1st Reading - Winter Storm Survival on the Road
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2nd Reading - Winter Storm Survival on the Road
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3rd Reading - Winter Storm Survival on the Road
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Winter Storm Survival on the Road

Joe found himself driving in a snowstorm. The roads were slippery. Visibility was poor. Soon he was stuck in the ditch. He did the right thing by staying with his car. People who leave their car can get lost. They can become exhausted and overcome by the cold. Walking in a storm is very dangerous.

While he was waiting for help, he shoveled the snow away from the tail pipe of his car. A blocked tail pipe causes deadly fumes of carbon monoxide to back up inside of a car. Joe was now ready to start the engine and warm the car.

Joe was glad he had just filled his gas tank. It could take a long time for help to arrive. He tries to keep his tank at least half full in the winter. This also helps to keep the car’s gas line from freezing.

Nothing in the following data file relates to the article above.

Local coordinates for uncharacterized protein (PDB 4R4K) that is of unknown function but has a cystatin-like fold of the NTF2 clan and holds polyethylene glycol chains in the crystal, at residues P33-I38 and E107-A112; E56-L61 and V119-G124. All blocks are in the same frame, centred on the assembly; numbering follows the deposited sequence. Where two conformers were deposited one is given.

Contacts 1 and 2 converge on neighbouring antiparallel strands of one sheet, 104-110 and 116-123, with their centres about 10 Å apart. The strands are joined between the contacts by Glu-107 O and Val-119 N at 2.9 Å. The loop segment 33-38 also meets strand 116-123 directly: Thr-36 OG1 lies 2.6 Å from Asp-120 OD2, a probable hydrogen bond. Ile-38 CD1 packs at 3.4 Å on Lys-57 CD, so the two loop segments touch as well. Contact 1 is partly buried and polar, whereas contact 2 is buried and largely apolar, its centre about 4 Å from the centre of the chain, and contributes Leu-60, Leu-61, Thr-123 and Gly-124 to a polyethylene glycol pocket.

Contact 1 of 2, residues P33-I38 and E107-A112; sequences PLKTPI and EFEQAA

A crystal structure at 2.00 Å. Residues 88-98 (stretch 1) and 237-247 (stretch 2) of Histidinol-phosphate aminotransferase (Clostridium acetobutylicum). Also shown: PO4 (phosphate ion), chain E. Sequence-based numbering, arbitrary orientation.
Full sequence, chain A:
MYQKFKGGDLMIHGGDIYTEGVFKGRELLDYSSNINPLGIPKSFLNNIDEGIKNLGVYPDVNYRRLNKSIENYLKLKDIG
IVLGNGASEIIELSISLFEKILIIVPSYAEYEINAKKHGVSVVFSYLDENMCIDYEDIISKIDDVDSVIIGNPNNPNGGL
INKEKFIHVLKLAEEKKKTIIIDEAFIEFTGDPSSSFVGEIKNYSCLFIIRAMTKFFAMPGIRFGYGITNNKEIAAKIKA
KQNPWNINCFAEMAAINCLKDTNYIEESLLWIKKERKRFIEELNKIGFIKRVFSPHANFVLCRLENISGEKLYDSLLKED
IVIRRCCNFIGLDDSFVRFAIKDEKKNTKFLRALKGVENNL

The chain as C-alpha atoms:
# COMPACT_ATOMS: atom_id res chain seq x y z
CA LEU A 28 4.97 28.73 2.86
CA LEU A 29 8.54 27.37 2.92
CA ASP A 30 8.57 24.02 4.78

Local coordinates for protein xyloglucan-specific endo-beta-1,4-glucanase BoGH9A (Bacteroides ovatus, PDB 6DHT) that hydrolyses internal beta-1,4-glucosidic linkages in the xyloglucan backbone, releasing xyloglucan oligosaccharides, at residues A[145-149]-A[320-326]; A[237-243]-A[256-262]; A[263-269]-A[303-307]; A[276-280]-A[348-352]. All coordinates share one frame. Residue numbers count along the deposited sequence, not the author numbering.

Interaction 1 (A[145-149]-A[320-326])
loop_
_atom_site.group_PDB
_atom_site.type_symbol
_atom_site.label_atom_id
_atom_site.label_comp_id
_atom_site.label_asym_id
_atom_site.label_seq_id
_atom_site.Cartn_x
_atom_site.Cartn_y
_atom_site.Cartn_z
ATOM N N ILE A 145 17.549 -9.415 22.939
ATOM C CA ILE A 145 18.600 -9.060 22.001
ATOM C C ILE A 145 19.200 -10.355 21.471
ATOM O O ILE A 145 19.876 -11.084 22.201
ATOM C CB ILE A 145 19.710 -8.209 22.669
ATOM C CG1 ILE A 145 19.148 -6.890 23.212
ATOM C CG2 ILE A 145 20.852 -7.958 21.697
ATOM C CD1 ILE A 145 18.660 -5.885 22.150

Joe was also glad he had prepared a winter storm survival kit for his car. He had a warm blanket. (A sleeping bag is another option.) He also had these items in a box he kept in his trunk:

                     

first aid kit         booster cables   flashlight with extra batteries

knife         paper towels              tool kit   

ice scraper           small snow shovel   snowbrush

Candy bars or other high calorie foods that won’t spoil 

 

Small can and waterproof matches to melt snow for drinking water

Ten-pound bag of sand or kitty litter to put under tires for better traction on snow or ice

 

After three hours of waiting, help did arrive. Joe was very thankful! He was also very pleased with himself. He had made good decisions and was well prepared. He was warm and safe.

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Southwest Initiative Foundation, Marshall Community Foundation, Southwest Regional Transition Partners, Southwest Adult Basic Education, Marshall Healthcare Partners

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